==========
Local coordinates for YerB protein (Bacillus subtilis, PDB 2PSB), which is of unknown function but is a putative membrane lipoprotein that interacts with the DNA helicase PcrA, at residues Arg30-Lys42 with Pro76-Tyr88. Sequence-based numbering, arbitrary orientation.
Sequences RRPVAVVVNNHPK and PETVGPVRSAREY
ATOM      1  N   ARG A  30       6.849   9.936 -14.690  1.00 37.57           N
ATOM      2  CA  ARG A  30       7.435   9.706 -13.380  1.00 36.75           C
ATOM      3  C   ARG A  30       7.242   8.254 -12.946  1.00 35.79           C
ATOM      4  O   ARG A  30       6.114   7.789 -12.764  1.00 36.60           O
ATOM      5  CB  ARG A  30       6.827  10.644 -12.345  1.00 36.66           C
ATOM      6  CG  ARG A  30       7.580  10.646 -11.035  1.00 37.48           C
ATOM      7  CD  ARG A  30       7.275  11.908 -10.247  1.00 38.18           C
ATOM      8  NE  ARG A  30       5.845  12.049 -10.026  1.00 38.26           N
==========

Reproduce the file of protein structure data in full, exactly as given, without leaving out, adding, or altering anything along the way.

Local coordinates for YerB protein (Bacillus subtilis, PDB 2PSB), which is of unknown function but is a putative membrane lipoprotein that interacts with the DNA helicase PcrA, at residues Arg30-Lys42 with Pro76-Tyr88. Sequence-based numbering, arbitrary orientation.
Sequences RRPVAVVVNNHPK and PETVGPVRSAREY
ATOM      1  N   ARG A  30       6.849   9.936 -14.690  1.00 37.57           N
ATOM      2  CA  ARG A  30       7.435   9.706 -13.380  1.00 36.75           C
ATOM      3  C   ARG A  30       7.242   8.254 -12.946  1.00 35.79           C
ATOM      4  O   ARG A  30       6.114   7.789 -12.764  1.00 36.60           O
ATOM      5  CB  ARG A  30       6.827  10.644 -12.345  1.00 36.66           C
ATOM      6  CG  ARG A  30       7.580  10.646 -11.035  1.00 37.48           C
ATOM      7  CD  ARG A  30       7.275  11.908 -10.247  1.00 38.18           C
ATOM      8  NE  ARG A  30       5.845  12.049 -10.026  1.00 38.26           N